South Carolina Democrats, working to turn out a show of force for President Joe Biden in their party’s primary Saturday, would like to remind their voters that Nikki Haley is not the moderate Republican that some may believe her to be.
In recent weeks, party leaders have made Haley a particular focus of their events across the state, calling her the “mother of the MAGA movement” and regaling attendees with lists of the ultraconservative policies she championed in her two terms as governor.
For any Democrat thinking about skipping Saturday’s primary and participating instead in the Republican contest three weeks later, the party’s message is very clear: Don’t.
“I had to sue her to get married,” Colleen Condon, who is gay and the South Carolina Democrats’ first nonbinary vice chair, told fellow party members at the party’s First in the Nation dinner Saturday. “Do not let your friends go vote in that primary. Please.”
Haley has shown strength with Democrats and independents in the first two nominating contests, in Iowa and New Hampshire. She narrowed the field to a one-on-one race against former President Donald Trump after other GOP rivals dropped, having failed to win over a base still loyal to him.
Effectively the last candidate standing between Trump and the nomination, she faces long odds in her home state, where the Republican electorate is even friendlier to her opponent. To achieve her goal of doing better than her 43% mark in New Hampshire, she most likely must expand her coalition or cobble together a new one.
The warning by Democrats is the latest sign of how the parties’ divergent primary election dates have scrambled politics in the key early voting state. South Carolina’s open primary system allows voters of any party to participate in either of the two primary elections. Democrats established their primary date in December 2022 while Republicans, seeking to focus the nation’s attention on their contest after the Nevada caucuses and primary in early February, set their primary date for later in the month.
There’s no indication that significant numbers of Democrats have so far been swayed to Haley’s camp. Those thinking of backing Haley on Feb. 24 say they feel compelled at least to consider it because their own primary is so uncompetitive. (Biden is running against Rep. Dean Phillips, D-Minn., and Marianne Williamson, a self-help author, two candidates who have little presence in the state.) Some said they felt that voting for Haley could help narrow what polls show is a yawning gap in the race between her and Trump.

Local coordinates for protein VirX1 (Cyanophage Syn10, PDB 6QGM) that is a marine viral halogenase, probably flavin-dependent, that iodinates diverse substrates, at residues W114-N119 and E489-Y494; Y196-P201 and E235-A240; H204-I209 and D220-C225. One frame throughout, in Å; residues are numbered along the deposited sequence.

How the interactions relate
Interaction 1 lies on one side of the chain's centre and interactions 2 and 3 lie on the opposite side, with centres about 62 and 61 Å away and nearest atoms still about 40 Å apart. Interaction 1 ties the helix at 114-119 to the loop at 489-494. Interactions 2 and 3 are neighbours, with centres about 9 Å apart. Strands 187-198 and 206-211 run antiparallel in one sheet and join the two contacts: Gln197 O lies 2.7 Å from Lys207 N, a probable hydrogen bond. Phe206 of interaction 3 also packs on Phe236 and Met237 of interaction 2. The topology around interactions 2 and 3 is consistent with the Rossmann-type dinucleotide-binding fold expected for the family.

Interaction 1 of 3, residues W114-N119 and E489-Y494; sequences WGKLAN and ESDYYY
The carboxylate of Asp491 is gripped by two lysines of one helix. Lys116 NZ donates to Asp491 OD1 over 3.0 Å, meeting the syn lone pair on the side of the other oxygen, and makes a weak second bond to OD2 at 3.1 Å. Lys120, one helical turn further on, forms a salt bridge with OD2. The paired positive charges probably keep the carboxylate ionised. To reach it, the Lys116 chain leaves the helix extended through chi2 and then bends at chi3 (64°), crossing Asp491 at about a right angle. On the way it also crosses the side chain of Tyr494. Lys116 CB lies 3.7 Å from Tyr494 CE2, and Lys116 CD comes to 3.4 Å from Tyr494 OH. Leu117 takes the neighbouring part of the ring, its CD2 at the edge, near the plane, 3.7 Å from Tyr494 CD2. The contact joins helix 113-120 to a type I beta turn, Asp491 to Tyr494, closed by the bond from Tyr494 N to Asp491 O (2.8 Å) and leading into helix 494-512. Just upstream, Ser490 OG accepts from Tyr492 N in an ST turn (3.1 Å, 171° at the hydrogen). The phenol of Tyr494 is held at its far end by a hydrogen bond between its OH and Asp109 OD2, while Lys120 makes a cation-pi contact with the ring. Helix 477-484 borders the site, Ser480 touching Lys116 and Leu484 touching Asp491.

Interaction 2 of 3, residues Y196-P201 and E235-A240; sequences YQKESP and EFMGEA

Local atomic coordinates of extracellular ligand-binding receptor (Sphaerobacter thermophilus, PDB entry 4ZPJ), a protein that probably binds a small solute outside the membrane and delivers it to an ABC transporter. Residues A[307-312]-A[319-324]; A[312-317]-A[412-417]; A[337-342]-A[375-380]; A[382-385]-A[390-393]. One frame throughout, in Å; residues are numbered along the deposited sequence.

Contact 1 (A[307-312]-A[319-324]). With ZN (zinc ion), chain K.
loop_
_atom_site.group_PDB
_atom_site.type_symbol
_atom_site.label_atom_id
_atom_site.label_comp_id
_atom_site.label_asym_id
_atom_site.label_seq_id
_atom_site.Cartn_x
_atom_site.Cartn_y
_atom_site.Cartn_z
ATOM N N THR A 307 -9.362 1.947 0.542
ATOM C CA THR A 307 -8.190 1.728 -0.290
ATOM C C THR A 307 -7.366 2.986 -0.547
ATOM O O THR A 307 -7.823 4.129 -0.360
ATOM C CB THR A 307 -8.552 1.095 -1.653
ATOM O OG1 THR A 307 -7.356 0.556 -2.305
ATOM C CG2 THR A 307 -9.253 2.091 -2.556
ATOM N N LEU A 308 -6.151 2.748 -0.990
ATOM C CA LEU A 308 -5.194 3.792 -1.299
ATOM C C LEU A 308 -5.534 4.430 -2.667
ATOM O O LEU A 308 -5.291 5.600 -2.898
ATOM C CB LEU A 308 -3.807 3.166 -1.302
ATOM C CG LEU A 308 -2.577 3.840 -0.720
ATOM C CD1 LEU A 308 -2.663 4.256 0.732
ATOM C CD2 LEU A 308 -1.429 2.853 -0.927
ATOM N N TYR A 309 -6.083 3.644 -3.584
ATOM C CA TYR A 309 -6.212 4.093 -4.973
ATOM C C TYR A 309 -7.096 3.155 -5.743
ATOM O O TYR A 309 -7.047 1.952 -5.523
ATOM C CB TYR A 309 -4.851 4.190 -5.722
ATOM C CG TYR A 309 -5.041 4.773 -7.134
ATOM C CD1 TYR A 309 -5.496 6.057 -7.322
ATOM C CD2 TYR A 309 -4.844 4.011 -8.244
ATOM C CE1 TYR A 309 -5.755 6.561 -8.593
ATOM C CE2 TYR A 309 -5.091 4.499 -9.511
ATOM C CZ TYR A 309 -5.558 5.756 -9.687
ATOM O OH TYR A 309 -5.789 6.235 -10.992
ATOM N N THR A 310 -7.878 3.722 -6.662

Bill Samuels, a 73-year-old retiree in Beaufort, said he and his wife were among the Democratic voters thinking about voting for Haley in the Republican primary as registered independents.
“I mean, who’s Biden running against?,” Samuels asked as he waited to hear from Democrats in the small parlor of Singleton’s Barbershop in Beaufort.
Jon Coffey, a Democratic voter seated next to him, said he, too, considered crossing into the opposing party’s election. “That’s a good strategy,” he said.
But later, he voiced qualms about an effort to elevate Haley. “You’ve got to be careful when you start playing with fire in a primary,” Coffey said. “It could backfire.”
A spokesperson for Haley, Olivia Perez-Cubas, said, “Nothing would make the Dems happier than Donald Trump being the Republican nominee.”
Pointing to national polls that suggest Haley could beat Biden in a general election by a larger margin than Trump, Perez-Cubas said of the former president that “they know Biden can beat him.”
Republicans, for their part, have endorsed changing election rules to partisan primary elections that would allow voters to cast ballots only in the primary for the party they are registered with. Drew McKissick, chair of the South Carolina Republican Party, called the state’s open primary system “the worst of all worlds.”
“We believe the most important thing that a party can do is actually nominate a candidate for office and get them elected,” he said. “So when we go do that most important thing we do, we should have that limited to people who actually support our party.”
Haley’s campaign has sought to convey that message to voters eager for an alternative to a general election rematch between Trump and Biden — but rather than overt appeals to Democratic voters seeking a moderate, her allies have underlined her reputation as a staunch conservative.
South Carolina Democratic leaders have sought to paint Haley as a politician whose national ambitions led her to push for some of the most conservative policies in state history, pointing specifically to her signing a 20-week abortion ban while governor in 2016 and refusing to expand Medicaid.
“I think standing next to Trump, anybody can look normal. And for me, it’s important for me to remind Democrats in South Carolina who Nikki Haley is,” Christale Spain, chair of the South Carolina Democratic Party, said in an interview.
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